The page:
The biggest move of the past NBA off-season saw Kawhi Leonard traded to the Toronto Raptors from the San Antonio Spurs. Leonard had sat out for the entire year, leaving LaMarcus Aldridge and a bunch of typically Spursian role players to pick up the pieces and help San Antonio limp over the line to take a playoff spot.
DeMar DeRozan joined the team in return for Leonard. The major qualm people had with the trade was that there were now two high-powered offensive scorers who shared the same region of the court. Having a back-court that shares the perimeter is manageable as that spacing allows others to thrive on the interior, but there was a major worry that Aldridge and DeRozan would simply get in each other’s way.
Those worries have unsurprisingly been eased by the wizard that is Head Coach Gregg Popovich, as his squad ranks second in the league in offensive rating. They rank fifth in true shooting percentage, and only the Charlotte Hornets are better at taking care of the basketball.
The way to describe the Spurs offense this year has been methodical. They don’t have the pieces to necessarily run a seven-seconds-or-less style system, but they take their time getting the match-ups they want in half-court situations. Per Cleaning the Glass, the Spurs are dead last in the NBA in terms of transition frequency. Most of the other teams near the bottom of transition frequency are bad offenses such as the Bulls, Grizzlies and Magic, but the Spurs are somehow bucking that particular trend with ease.
While DeRozan has had a solid season, notably as a playmaker, posting his career high in assists per game by a distance, a big reason for the Spurs offensive prowess has to be Aldridge. The Spurs lead the NBA in post-ups per game, and unlike most of the other post-heavy teams, they generate efficient points from there. The Spurs come away with points on 60.4% of their post-ups, good for fourth in the league. The only other team from the top 10 in post volume that also rank top 10 in efficiency are the New Orleans Pelicans.
Simply put, Aldridge’s post and mid-range game, alongside his feel inside the paint, has made the San Antonio Spurs offense efficient and, most importantly, smooth. Mid-range heavy offenses often have a tendency to look stagnant and ugly, but under Aldridge, the Spurs have been a top tier unit. In an era where most of the bigs are either stretching the floor or energetic rim running centers with astronomical true shooting percentages, Aldridge is a bit of anomaly. This does not stop him being a great player, and a player who should be an All-Star.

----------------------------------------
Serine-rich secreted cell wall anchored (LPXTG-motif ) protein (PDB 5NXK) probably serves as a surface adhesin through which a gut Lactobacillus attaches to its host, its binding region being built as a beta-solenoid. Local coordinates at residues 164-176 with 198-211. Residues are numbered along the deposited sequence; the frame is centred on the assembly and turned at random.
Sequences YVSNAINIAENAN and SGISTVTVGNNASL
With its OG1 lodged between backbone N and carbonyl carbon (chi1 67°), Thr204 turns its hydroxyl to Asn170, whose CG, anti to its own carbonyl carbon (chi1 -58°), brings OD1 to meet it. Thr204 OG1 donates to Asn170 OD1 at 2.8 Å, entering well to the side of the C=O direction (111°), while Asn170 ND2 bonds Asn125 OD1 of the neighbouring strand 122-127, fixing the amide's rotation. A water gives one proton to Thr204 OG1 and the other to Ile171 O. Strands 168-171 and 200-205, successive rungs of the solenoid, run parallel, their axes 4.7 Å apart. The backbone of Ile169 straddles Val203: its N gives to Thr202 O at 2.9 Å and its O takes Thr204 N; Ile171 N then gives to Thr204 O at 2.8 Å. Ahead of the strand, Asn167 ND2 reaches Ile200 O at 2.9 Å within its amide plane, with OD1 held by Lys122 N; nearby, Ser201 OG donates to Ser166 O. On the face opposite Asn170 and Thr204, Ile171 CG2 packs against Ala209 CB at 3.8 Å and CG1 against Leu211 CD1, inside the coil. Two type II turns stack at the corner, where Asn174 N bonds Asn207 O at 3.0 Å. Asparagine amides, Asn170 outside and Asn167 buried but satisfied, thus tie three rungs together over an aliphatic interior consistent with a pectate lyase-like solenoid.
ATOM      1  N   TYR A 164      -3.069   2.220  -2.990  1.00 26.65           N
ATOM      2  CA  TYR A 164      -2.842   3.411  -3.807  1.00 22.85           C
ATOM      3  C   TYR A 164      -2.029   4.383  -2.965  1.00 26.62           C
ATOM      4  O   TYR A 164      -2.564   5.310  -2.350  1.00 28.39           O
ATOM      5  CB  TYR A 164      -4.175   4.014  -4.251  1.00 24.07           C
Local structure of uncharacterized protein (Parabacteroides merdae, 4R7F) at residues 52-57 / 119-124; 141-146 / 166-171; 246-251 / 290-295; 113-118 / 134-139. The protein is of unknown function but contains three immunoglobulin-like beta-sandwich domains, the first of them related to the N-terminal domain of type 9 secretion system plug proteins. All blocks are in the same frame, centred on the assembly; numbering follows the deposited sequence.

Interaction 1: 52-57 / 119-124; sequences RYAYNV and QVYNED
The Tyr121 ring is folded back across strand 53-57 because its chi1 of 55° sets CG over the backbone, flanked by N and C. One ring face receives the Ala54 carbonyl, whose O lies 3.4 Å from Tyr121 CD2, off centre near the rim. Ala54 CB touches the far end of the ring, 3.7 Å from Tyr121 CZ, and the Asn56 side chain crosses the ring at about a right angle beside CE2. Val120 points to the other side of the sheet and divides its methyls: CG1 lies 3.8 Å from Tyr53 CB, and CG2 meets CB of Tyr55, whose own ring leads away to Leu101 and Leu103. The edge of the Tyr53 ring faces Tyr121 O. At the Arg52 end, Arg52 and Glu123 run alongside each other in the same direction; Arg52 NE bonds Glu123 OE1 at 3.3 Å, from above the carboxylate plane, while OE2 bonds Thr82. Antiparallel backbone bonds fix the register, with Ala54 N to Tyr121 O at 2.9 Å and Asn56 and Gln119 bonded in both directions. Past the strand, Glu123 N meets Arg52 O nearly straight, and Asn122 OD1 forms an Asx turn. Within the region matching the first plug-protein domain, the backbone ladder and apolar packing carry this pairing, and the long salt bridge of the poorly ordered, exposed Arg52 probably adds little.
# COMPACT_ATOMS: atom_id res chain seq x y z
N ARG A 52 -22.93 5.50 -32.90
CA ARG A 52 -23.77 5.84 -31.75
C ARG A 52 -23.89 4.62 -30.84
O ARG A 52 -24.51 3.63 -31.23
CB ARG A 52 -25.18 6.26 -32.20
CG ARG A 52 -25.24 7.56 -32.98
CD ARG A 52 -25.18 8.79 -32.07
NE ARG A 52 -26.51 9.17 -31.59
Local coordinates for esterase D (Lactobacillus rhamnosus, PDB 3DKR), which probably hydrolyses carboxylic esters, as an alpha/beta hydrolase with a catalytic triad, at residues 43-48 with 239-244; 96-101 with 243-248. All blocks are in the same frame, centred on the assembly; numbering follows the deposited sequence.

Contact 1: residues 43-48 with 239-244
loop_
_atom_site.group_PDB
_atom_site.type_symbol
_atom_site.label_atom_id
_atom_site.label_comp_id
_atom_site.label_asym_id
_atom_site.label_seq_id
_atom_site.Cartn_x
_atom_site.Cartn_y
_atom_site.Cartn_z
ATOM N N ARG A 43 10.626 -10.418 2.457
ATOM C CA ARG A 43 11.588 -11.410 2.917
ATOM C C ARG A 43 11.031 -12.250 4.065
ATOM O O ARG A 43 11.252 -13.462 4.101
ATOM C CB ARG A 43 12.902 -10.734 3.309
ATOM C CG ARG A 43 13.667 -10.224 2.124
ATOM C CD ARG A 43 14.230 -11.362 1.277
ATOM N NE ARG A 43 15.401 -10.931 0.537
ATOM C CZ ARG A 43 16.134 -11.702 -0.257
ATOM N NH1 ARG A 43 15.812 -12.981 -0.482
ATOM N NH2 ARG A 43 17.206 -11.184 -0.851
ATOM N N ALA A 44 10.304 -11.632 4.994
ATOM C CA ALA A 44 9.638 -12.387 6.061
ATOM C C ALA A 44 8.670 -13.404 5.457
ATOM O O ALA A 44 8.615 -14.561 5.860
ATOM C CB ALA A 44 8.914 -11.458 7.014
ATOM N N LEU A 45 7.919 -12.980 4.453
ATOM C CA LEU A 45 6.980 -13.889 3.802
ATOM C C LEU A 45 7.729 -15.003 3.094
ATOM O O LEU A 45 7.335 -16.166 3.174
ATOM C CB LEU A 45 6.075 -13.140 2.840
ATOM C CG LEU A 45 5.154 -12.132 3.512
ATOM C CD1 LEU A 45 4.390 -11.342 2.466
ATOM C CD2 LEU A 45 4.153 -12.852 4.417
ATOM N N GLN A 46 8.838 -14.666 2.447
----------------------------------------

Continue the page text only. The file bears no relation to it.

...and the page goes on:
The Spurs commitment to the mid-range in comparison to the rest of the league is staggering. They shoot from mid-range on 47.9% of their possessions, which is 9.1% ahead of the second ranked team, the Cleveland Cavaliers. To put this difference into perspective, if you go 9.1% in the other direction, you get all the way down to the Charlotte Hornets in 21st place.
While many have seen this style from the San Antonio Spurs as a throwback style, you cannot help but wonder whether the strategy is more analytically sound than one might think. In an era when teams have simply abandoned the mid-range shot, defenses have followed suit, with most teams either protecting the paint or aggressively pursuing perimeter shooters off ball and fighting over screens. Many modern defensive schemes, such as the Miami Heat, are designed to chase teams off the perimeter while funneling them into a rim protector. Steve Clifford’s defensive scheme in Orlando is designed with the idea that you protect the paint and force teams to take mid-range jumpers, almost allowing it at times. In a way, allowing mid-range shots is a huge schematic flaw, and the Spurs are taking advantage of it more than any other outfit.
If teams roll that extra coverage into the mid-range areas, the Spurs will punish you from outside. While they are not shooting from outside at a high rate, they are first in the NBA in three-point percentage.
The Spurs are not the only team making a solid living from mid-range areas. The Warriors and the Clippers are also in top five of frequency and efficiency. While the Warriors offense is not necessarily the three-point bombing one we saw in the past, they are also taking advantage of the zone that the opposition generally give to teams when they are devising defensive game plans.